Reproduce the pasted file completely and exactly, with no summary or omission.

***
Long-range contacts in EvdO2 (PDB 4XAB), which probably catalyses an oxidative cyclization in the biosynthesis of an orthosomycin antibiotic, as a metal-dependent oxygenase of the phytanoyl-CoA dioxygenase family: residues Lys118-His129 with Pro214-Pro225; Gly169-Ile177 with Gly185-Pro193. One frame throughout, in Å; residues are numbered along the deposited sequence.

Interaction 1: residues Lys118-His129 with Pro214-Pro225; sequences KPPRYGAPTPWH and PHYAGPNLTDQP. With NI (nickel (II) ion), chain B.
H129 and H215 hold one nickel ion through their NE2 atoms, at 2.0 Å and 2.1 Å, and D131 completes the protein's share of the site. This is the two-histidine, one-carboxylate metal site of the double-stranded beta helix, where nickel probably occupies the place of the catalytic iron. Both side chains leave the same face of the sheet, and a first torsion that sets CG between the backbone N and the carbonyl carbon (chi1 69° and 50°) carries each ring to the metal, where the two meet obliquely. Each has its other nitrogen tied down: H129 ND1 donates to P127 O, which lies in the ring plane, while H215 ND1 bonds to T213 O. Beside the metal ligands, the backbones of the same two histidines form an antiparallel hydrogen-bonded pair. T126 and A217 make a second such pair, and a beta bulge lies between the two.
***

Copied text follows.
Long-range contacts in EvdO2 (PDB 4XAB), which probably catalyses an oxidative cyclization in the biosynthesis of an orthosomycin antibiotic, as a metal-dependent oxygenase of the phytanoyl-CoA dioxygenase family: residues Lys118-His129 with Pro214-Pro225; Gly169-Ile177 with Gly185-Pro193. One frame throughout, in Å; residues are numbered along the deposited sequence.

Interaction 1: residues Lys118-His129 with Pro214-Pro225; sequences KPPRYGAPTPWH and PHYAGPNLTDQP. With NI (nickel (II) ion), chain B.
H129 and H215 hold one nickel ion through their NE2 atoms, at 2.0 Å and 2.1 Å, and D131 completes the protein's share of the site. This is the two-histidine, one-carboxylate metal site of the double-stranded beta helix, where nickel probably occupies the place of the catalytic iron. Both side chains leave the same face of the sheet, and a first torsion that sets CG between the backbone N and the carbonyl carbon (chi1 69° and 50°) carries each ring to the metal, where the two meet obliquely. Each has its other nitrogen tied down: H129 ND1 donates to P127 O, which lies in the ring plane, while H215 ND1 bonds to T213 O. Beside the metal ligands, the backbones of the same two histidines form an antiparallel hydrogen-bonded pair. T126 and A217 make a second such pair, and a beta bulge lies between the two.